Tour aims to turn tide on diversity
A professional golf tour is offering playing opportunities to underrepresented groups in the United States.
The APGA Tour, part of a wider Advocates Pro Golf Association, offers a platform for players, predominantly from minority backgrounds, to hone their game in a competitive environment.
The founders of the Advocates Pro Golf Association, Adrian Stills and Ken Bentley, conceived of the idea when they recognized the need to bring greater diversity into the game. The organization does this through the APGA Tour, player development and mentoring programs, and inner-city outreach.
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As many of the tour members hail from humble backgrounds, it plays a pivotal role in not only creating the opportunity to play professionally, but to make a sustainable living too.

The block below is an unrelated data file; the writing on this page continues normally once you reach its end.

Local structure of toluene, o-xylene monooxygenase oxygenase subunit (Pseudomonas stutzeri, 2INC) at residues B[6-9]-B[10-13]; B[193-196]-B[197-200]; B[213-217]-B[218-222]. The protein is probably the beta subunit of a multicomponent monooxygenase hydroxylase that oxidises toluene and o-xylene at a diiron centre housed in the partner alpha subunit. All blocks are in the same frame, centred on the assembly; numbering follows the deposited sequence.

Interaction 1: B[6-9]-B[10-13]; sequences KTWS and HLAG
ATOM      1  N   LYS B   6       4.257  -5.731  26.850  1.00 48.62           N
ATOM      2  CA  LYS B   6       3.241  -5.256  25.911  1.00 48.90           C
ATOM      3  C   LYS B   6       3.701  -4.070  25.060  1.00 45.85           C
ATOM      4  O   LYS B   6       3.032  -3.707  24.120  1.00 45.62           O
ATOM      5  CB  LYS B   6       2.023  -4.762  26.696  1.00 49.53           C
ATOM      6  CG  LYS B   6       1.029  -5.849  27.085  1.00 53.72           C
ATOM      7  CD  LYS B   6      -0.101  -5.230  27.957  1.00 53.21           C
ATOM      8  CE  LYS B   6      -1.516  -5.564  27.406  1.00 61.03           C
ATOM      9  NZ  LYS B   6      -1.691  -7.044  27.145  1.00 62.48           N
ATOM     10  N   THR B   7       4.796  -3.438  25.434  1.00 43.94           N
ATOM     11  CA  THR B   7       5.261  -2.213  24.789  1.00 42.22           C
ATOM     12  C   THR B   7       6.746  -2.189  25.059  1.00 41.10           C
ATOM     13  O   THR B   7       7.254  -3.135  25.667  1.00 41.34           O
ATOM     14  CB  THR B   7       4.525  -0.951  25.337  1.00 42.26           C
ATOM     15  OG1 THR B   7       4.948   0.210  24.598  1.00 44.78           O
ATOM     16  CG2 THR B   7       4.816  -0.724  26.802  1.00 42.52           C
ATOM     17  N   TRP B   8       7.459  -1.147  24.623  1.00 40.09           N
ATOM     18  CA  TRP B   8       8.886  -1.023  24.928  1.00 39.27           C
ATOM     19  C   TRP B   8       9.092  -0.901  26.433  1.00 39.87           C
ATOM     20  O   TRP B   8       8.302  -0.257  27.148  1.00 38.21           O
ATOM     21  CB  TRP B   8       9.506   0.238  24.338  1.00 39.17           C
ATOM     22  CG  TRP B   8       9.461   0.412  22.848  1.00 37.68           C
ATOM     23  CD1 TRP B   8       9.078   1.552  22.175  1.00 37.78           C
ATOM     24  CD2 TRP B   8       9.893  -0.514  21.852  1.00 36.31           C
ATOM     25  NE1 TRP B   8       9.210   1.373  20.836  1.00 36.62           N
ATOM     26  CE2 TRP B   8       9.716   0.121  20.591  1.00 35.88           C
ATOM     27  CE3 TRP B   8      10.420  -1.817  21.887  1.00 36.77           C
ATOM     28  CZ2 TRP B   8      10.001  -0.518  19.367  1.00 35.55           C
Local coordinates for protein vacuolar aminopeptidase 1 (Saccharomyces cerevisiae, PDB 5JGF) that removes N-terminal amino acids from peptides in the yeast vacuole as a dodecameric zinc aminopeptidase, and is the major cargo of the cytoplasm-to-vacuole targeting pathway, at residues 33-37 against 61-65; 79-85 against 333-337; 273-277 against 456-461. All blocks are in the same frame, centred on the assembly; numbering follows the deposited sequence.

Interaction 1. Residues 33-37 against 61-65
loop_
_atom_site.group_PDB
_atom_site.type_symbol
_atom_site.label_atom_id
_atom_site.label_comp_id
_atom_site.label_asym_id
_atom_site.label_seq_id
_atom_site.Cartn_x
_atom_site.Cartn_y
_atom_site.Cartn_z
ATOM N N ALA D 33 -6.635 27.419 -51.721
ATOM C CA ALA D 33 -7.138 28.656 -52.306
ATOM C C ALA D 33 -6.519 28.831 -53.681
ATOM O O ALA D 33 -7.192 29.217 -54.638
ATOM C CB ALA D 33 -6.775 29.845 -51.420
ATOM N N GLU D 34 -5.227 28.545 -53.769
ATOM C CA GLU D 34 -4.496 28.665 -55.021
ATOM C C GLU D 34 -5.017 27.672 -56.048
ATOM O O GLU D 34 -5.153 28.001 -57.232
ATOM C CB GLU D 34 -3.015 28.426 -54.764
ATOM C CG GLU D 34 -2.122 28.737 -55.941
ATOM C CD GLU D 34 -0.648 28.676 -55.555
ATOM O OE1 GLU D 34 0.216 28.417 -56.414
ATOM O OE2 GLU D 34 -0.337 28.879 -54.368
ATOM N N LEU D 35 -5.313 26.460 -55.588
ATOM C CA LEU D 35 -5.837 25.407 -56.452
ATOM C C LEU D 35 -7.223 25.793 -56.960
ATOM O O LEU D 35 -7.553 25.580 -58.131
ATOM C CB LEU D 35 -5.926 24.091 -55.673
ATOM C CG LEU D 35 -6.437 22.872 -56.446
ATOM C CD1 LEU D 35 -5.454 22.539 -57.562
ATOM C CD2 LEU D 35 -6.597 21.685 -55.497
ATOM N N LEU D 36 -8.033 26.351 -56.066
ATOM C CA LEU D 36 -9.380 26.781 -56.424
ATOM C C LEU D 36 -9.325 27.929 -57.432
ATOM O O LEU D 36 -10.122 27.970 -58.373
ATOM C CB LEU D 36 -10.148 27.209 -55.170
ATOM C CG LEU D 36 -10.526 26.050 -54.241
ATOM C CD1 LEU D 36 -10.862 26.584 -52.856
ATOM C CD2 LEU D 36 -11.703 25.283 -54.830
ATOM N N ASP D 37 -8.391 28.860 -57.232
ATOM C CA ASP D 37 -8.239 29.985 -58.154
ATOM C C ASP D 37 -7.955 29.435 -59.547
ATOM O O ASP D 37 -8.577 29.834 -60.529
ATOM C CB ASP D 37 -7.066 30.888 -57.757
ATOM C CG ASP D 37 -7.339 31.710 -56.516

While the tour and the wider work of the APGA is helping provide a step up for underrepresented groups at the elite end of the playing spectrum, Bentley acknowledges there is still work to do at the grassroots level.
“If we could get more teaching pros that look like the kids in these communities, it’ll fire the kids up to play,” he says.
Former APGA Tour player Doug Smith also highlights the need to bring more diversity into the coaching workforce. Of 29,000 club professionals in the United States, “less than half a percent of them are black,” Smith says. “I think there’s a problem there.”